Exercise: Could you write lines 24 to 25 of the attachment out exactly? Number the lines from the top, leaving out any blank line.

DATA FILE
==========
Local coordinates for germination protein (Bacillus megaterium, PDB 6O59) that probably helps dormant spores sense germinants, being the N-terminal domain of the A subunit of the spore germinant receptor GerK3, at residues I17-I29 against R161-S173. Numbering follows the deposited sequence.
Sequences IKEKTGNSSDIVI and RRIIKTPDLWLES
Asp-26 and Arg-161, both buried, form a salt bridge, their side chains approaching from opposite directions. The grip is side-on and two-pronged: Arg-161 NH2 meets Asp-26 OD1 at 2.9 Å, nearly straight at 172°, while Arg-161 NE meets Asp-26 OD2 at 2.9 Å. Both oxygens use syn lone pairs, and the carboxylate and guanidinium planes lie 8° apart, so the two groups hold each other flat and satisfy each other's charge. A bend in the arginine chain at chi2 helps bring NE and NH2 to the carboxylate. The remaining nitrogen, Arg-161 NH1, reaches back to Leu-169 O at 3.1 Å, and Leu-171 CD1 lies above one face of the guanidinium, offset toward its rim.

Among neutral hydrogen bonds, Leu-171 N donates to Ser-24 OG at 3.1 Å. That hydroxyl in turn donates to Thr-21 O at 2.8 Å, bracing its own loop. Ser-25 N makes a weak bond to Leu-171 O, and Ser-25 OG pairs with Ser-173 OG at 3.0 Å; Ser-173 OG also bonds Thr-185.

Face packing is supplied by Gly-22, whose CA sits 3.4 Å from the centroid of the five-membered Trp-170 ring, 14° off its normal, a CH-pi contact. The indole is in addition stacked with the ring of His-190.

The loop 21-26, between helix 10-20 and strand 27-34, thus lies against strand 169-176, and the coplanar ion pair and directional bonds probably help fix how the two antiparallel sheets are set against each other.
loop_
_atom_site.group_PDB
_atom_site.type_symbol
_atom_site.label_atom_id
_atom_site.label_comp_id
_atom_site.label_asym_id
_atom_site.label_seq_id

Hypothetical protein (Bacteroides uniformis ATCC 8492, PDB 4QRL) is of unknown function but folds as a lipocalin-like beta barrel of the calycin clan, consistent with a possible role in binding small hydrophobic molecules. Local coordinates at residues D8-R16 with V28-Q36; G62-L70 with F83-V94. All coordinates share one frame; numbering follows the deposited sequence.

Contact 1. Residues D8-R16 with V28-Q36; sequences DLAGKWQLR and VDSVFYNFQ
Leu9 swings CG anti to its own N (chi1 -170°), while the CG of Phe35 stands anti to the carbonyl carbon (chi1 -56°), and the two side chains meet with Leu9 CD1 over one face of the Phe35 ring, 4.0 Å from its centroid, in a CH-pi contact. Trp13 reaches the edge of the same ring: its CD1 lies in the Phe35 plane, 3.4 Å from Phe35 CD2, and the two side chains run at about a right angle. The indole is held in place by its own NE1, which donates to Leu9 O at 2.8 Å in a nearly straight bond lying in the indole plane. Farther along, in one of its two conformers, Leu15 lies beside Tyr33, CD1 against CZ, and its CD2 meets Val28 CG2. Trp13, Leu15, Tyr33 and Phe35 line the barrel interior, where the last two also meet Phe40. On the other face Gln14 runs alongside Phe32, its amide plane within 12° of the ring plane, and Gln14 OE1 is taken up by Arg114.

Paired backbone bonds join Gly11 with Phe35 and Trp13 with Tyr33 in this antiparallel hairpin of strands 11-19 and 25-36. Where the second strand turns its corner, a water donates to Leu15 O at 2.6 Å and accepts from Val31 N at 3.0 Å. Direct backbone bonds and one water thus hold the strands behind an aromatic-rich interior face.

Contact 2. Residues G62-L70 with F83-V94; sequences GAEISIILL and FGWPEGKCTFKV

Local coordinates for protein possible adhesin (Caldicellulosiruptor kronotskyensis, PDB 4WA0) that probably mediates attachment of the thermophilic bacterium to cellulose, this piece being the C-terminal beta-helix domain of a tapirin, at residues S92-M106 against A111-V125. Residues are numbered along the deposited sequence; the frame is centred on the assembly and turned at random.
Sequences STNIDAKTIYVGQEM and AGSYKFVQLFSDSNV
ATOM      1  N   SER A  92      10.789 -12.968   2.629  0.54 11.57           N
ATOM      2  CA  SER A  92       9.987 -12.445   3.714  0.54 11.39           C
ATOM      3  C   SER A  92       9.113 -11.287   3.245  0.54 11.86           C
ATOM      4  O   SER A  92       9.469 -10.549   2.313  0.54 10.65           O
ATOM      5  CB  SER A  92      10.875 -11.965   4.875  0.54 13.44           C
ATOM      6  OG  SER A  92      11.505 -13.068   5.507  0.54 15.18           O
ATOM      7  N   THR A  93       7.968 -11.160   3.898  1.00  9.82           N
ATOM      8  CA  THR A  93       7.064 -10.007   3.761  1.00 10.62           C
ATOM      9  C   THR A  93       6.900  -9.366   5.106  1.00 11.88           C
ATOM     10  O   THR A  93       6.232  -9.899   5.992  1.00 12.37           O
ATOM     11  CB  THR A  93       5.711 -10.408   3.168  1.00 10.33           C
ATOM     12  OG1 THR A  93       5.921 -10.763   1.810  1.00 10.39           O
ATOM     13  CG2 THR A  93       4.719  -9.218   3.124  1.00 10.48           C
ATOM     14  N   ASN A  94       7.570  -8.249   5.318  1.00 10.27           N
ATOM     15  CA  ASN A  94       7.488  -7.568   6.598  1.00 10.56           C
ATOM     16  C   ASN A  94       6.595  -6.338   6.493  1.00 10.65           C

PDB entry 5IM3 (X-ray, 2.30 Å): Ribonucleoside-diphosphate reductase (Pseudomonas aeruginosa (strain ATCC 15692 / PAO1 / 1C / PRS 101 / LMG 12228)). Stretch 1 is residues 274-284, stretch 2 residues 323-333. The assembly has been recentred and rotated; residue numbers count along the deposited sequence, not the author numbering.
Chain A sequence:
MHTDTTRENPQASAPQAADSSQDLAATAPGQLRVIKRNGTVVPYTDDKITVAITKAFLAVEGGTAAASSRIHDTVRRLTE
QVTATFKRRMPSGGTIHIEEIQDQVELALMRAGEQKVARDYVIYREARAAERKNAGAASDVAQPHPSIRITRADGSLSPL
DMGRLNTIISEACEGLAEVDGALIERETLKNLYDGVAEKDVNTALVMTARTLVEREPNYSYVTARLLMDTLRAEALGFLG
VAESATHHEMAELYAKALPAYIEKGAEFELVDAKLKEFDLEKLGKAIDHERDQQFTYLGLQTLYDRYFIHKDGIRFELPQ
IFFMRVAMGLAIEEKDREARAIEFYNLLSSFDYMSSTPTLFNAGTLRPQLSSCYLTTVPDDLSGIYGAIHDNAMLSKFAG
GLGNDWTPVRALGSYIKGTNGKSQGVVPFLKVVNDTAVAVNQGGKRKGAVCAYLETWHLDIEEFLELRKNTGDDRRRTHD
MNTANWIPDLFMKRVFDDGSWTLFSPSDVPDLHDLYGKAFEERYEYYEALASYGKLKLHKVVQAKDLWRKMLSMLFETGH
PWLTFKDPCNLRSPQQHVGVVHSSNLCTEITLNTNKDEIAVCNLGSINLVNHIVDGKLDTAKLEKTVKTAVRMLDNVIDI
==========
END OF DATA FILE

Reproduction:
ATOM      4  O   SER A  92       9.469 -10.549   2.313  0.54 10.65           O
ATOM      5  CB  SER A  92      10.875 -11.965   4.875  0.54 13.44           C